Chris Evans is back on Virgin Radio presenting the breakfast show, nearly 18 years after he left.
The Virgin Radio Evans has joined is different to the one he was dismissed from, as that version became Absolute Radio in 2008. This Virgin Radio is owned by Wireless Group, which in turn is owned by Murdoch’s News Corp, parent company of News UK (publisher of The Sun and The Times).
As Chris Evans joins the show, something else is removed – adverts. Evans’ show is sponsored by Sky, so he’ll discuss Sky programming but otherwise it’s the first commercial radio breakfast show without conventional adverts.
Monday’s show featured live performance from The Verve’s Richard Ashcroft, as well as guests Fay Ripley, Paul Whitehouse, Romesh Ranganathan and Rob Beckett. To introduce Ashcroft to the show Evans said: ‘There’s been a lot of talk about the first song I’m going to play, but I press buttons, I don’t play songs, musicians play songs. Why don’t we get a musician to play a song live? How about Richard Ashcroft?’
Ashcroft played Lucky Man.
After nine years presenting on BBC Radio 2, Evans said he was pleased to be back at Virgin Radio: ‘It’s so great to be back at Virgin and I have to say it’s a real treat. I feel blessed and we couldn’t be more grateful.’
Evans is now up against Zoe Ball, who took over the Radio 2 Breakfast Show last week. Coincidentally, Evans’ first breakfast show on the original Virgin Radio in 1997 started on the same day as Zoe Ball’s Radio 1 Breakfast Show.
News UK’s publications were positive in their reviews – The Sun focused on the reaction from the fans, writing that Evans was ‘praised by fans and celebs’; while The Times gave the show four stars, writing: ‘Flash Chris is still full of himself, but there were glimpses of a humble, new age Chris, a parent who gives some thought to how radio can be a form of positive energy’.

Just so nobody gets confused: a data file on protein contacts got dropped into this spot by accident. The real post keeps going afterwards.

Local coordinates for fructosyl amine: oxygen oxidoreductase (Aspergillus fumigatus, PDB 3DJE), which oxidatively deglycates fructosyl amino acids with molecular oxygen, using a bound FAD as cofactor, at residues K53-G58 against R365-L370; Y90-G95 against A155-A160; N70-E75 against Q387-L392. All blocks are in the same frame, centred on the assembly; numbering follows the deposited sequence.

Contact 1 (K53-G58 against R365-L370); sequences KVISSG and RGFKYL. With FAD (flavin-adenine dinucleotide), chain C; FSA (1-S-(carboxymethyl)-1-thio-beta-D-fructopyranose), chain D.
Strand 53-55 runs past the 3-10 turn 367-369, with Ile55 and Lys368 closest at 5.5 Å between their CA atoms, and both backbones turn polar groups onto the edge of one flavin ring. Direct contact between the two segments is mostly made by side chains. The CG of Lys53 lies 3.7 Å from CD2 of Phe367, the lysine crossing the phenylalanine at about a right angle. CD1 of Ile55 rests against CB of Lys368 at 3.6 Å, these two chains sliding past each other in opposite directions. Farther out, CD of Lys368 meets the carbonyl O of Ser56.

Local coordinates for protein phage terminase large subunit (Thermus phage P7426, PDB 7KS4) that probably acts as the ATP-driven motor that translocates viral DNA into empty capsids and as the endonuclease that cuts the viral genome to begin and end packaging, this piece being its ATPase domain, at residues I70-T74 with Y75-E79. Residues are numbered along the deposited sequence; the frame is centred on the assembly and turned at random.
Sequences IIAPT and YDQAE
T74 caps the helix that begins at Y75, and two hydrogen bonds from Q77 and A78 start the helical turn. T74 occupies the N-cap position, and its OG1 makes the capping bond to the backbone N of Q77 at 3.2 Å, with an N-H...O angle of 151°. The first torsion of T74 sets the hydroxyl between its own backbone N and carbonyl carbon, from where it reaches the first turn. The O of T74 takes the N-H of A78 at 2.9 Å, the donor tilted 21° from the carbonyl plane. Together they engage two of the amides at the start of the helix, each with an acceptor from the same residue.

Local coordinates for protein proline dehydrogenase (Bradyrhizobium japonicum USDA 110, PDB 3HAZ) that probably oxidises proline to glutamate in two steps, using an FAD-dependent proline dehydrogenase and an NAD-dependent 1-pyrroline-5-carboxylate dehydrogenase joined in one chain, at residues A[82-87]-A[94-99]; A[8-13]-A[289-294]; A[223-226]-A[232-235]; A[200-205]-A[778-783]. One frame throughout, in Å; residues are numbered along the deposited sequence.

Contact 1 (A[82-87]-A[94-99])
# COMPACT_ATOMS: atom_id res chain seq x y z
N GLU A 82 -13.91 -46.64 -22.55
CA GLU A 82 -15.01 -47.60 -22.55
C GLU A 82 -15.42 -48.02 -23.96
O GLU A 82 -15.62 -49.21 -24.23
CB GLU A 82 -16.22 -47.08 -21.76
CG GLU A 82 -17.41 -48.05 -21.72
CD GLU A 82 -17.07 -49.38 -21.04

The Telegraph gave the show three stars, writing: ‘The energy, one of the most successful parts of Evans’ breakfast show experience, was identical: optimistic, loud, and greeting the day with full-beam sunshine.’
The Guardian also gave him three stars, Mark Lawson – who last week gave Zoe Ball four stars – said: ‘Success of his Virgin venture will depend on whether listeners are more irritated by the disguised advertising of Murdoch interests than of a public service broadcaster.’
The Daily Mail highlighted the similarities the show had to his old Radio 2 slot: ‘As part of his exit deal it appears that Evans has been able to bring over many of his old jingles. The programme also features the return of items that were a staple on his BBC show, such as Big Screen Belter, Golden Oldie and Gobsmackers.’
Lots of reactions on Twitter were positive:
Thank goodness for Chris Evans in the morning, well done on Virgin Radio today, I have really missed his chat over the last few weeks, he really makes the daily commute more bearable #chrisevansbreakfastshow https://t.co/TCOOnDPP7M
— Lesley Sim (@jhoneyloves) January 21, 2019
Its 11.36pm and I’m tucked up in bed listening to @achrisevans first morning show on @VirginRadioUK . It’s making me feel incredibly homesick and yet warm and fuzzy at the same time x Great show so far x
— James Corden (@JKCorden) January 21, 2019
@VirginRadioUK absolutely superb to listen to Chris Evans on Virgin radio. Congratulations on your ‘International all request Monday’, wonderful to have you back in our home ?
— Lynne Frost (@FrostlynneLynn) January 21, 2019
Though clearly not everyone was impressed:
So Chris Evans went to Virgin for a “creative challenge” and yet is doing an identical show to Radio 2. (Right down to bringing all the jingles over) ?
— Nicholas Freestone (@njfreestone) January 21, 2019
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